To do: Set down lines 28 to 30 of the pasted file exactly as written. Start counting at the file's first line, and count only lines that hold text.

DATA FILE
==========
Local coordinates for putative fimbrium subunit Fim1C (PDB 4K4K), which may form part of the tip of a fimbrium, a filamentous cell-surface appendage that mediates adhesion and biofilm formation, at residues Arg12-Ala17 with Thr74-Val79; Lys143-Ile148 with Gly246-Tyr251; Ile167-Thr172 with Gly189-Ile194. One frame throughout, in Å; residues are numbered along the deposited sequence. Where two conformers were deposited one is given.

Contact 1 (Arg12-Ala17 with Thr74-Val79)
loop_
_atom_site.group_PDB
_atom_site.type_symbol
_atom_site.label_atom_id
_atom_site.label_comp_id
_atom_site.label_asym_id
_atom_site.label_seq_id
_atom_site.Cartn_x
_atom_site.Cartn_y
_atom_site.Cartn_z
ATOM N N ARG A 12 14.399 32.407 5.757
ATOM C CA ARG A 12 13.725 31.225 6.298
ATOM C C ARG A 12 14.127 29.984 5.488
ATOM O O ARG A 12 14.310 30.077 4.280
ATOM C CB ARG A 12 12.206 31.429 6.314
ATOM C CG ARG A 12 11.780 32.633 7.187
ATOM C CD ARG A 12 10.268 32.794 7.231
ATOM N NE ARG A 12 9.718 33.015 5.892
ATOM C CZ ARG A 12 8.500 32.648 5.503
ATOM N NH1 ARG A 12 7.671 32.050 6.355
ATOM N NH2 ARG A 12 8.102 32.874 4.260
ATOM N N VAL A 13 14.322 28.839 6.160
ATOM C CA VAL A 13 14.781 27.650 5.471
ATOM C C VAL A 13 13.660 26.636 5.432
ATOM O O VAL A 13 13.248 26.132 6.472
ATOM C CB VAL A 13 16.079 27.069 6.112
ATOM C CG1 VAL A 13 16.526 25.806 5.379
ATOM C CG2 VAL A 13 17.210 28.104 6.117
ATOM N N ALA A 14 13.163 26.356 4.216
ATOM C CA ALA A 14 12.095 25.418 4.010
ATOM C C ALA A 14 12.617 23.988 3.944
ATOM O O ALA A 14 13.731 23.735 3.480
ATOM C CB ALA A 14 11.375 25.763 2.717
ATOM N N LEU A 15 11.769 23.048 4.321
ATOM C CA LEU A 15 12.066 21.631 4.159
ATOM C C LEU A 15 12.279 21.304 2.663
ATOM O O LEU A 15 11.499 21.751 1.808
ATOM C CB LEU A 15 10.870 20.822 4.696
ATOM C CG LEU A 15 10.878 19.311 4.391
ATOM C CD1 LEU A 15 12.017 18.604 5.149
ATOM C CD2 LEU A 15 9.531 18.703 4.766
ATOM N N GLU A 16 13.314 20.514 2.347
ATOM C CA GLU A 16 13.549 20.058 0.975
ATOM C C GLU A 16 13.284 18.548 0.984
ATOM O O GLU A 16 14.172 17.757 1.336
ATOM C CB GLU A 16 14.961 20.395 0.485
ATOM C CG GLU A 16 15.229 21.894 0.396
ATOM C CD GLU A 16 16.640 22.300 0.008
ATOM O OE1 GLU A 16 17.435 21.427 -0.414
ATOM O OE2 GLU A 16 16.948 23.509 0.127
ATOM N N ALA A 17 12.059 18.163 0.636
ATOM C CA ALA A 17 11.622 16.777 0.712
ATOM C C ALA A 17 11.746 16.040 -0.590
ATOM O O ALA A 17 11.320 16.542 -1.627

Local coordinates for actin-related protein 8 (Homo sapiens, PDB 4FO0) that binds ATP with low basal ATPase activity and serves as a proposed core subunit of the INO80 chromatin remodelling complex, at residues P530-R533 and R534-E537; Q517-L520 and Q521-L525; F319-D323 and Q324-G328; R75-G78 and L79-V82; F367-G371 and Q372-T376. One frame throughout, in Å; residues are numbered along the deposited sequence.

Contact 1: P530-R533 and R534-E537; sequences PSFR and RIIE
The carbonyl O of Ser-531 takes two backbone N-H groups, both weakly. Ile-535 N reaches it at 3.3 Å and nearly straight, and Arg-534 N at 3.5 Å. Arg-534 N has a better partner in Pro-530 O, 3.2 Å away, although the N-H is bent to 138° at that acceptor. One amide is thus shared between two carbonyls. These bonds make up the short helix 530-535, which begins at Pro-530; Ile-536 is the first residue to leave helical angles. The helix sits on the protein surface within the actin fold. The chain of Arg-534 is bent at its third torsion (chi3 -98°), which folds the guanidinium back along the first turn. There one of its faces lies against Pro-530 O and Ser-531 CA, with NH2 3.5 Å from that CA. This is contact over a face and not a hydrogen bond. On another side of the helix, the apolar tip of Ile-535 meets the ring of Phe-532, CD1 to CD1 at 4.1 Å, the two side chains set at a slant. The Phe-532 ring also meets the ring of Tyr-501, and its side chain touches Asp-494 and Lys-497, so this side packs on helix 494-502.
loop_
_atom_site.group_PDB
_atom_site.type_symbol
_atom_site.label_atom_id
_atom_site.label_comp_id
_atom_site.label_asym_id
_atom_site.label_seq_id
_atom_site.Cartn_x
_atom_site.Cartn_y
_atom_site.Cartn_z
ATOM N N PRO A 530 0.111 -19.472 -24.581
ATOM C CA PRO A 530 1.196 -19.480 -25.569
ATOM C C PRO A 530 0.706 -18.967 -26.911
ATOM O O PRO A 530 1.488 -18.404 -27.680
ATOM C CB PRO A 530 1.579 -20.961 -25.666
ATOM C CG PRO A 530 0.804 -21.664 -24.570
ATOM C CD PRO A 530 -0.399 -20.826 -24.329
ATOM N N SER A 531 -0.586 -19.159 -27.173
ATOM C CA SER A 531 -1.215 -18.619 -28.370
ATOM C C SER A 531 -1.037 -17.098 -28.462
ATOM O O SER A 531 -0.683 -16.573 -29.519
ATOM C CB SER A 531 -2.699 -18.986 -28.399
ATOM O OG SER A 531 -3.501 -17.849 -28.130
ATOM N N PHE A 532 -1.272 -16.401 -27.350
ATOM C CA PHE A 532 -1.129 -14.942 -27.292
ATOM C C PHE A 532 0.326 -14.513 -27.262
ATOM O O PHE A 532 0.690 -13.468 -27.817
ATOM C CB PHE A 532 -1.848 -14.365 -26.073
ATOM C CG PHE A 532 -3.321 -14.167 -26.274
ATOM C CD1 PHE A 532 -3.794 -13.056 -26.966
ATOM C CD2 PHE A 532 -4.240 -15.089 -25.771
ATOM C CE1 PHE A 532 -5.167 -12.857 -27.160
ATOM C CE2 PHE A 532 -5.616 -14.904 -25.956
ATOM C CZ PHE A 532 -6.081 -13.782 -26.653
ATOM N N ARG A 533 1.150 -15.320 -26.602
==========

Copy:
ATOM C CB VAL A 13 16.079 27.069 6.112
ATOM C CG1 VAL A 13 16.526 25.806 5.379
ATOM C CG2 VAL A 13 17.210 28.104 6.117